The SLACK family c1910
Jo Williams writes:
"....The SLACK family when living at Water Lane, Middleton:
Left: William (c 23 Sep 1898), Charles (c 2 Mar 1894),
Mary Rose (nee BROOKS c 29 Sep 1870), John SLACK (c 2 Mar 1870),
Herbert (c 30 Sep 1896), John (Jack) in pushchair (born 1908),
Florence (c 29 Apr 1903), Doris.
Charles, the eldest, became a train driver and went to live in
Oldham, where he married and had one daughter: she still lives there.
Herbert lived in Middleton, married and had one daughter who still
lives in Derbyshire. She is married with a family.
William fought in WW1 and returned to Middleton a much-changed person
from the comic who had left the village; he never spoke about his
experiences in France. He was engaged, but quarreled with his fiancee
and neither ever married. He lived in Hall House with the family and
worked at Masson Mill and later in the train works in Derby. When his
sister Doris married and moved to Bolsover, in 1948, he moved to
Skegness to live with his sister Florence and her family.
During WW2 Doris delivered the post in Middleton and looked after
her father, John SLACK,until he died in 1944. Mary Rose SLACK died
21 Nov 1932.
Florence also worked at Masson Mill and described how she and her
friends used to walk over the fields to get there and how,during the
winter, the girls used to walk in the footprints left in the snow
by the boys. She met her husband when she ran into him on her
bicycle outside Middleton Post Office. When they married she went
to live in Bolsover. She had one daughter.
Jack married and had one daughter; they lived in Bolehill, before
moving to Matlock. His daughter married and lives in Derbyshire
near her family.
Follow this family and their ancestors with the following Census links:
Memories as described by Florence SLACK's daughter
My mother told the story that when DH Lawrence lived with Frieda in the
cottage along the road past their house the children were told to run
away from him. (This is used in Lady Chatterley's Lover). Lawrence
used a shop in the village owned by one of her Uncles (Peter?) and the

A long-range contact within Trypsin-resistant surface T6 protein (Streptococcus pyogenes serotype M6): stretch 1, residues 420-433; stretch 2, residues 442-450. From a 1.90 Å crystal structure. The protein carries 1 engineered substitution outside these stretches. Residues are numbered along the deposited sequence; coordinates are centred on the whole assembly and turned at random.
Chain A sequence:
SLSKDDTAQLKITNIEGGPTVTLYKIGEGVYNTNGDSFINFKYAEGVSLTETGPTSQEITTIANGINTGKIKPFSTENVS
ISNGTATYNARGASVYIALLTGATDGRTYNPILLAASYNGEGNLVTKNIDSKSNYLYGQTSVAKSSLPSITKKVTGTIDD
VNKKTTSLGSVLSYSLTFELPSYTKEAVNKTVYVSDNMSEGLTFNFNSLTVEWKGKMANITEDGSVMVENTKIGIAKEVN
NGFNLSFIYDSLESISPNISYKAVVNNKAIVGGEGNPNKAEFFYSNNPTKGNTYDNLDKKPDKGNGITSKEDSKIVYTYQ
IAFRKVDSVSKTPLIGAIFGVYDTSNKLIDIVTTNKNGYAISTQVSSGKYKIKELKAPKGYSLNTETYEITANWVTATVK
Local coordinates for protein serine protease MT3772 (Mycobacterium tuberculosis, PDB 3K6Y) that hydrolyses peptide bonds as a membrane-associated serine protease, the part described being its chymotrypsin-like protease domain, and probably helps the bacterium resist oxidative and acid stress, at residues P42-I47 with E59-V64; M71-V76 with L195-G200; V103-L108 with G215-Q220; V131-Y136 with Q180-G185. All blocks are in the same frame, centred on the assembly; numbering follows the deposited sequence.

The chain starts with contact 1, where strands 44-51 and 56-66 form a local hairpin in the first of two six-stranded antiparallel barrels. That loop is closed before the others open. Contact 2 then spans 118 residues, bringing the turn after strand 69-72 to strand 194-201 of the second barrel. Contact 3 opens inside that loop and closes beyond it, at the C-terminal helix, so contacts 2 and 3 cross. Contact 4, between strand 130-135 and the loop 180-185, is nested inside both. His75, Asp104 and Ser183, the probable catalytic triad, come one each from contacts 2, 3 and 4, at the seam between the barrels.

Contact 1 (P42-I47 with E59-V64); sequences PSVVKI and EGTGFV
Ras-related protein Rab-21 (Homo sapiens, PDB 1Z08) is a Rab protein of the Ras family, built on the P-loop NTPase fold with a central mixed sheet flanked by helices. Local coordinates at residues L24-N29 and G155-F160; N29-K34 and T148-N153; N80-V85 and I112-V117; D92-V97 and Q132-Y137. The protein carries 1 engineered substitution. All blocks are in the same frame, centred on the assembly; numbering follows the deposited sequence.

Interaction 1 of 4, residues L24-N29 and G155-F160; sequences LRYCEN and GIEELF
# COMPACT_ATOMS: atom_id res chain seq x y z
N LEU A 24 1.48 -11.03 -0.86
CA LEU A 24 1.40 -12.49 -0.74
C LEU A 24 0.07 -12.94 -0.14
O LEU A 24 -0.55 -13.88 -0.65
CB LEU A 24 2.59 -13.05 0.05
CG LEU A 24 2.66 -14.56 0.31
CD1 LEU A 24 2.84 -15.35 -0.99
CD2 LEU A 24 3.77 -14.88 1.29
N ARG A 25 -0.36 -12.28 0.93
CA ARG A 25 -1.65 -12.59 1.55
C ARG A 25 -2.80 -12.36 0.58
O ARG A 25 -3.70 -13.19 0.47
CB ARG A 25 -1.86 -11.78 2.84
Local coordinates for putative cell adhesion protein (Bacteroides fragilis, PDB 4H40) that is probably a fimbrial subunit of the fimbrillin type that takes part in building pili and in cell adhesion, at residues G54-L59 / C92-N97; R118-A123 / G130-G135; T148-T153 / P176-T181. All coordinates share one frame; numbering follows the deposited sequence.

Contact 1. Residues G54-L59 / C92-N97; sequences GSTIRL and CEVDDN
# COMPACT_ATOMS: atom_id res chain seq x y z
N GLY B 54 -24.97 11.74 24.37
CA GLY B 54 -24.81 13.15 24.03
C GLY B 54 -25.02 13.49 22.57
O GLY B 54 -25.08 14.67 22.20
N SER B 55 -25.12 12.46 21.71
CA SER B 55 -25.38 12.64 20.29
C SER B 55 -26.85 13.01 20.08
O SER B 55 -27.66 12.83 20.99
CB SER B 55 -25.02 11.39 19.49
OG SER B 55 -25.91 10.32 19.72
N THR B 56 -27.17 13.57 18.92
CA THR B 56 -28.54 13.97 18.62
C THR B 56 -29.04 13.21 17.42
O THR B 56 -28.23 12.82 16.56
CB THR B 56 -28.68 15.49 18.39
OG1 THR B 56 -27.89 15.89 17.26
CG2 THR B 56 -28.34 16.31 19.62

tale went that Lawrence offered Peter a copy of Lady Chatterley, which
I used to visit Hall House when very young. My memories are very hazy,
but I do remember the gleaming floors and the black leaded fireplace
with its oven. There was no electricity and the ground floor rooms were
lit with oil lamps and candles were used upstairs. I have a slightly
squashed finger caused by the front gate swinging back and trapping my
finger between it and the wall.
The family also owned or rented a field above the village where the odd
cow and pigs were kept. They also grew a lot of their own vegetables
and were pretty self-sufficient.
I remember going on a picnic in Via Gellia (I called it my Jelly Wood
apparently) and also seeing it carpeted with bluebells. Magical!
As a child I always knew if visitors to our home were from Middleton
by the way they pronounced "to". My mother was never happier than when
talking to her sister Doris or other relatives (and there were lots of
them!) about the people in Middleton they remembered from their childhood.
In 1989 I visited Midddleton and found Hall House divided up into several
smaller dwellings. One was empty and across the lane at the front of the
house was an outhouse which still had the shallow stone sink that had been
there when I was a small child. The offending gate was also still the same.
It was during this visit that I was told that in a few weeks' time there
was to be a concert in the Methodist Church where my mother got married,
and I managed to take her to this. She also went to see a cousin,
Alice Southam(?) then. This was the last time she saw to her beloved
Photo taken: c1910
Source:Jo Williams Bristol, England
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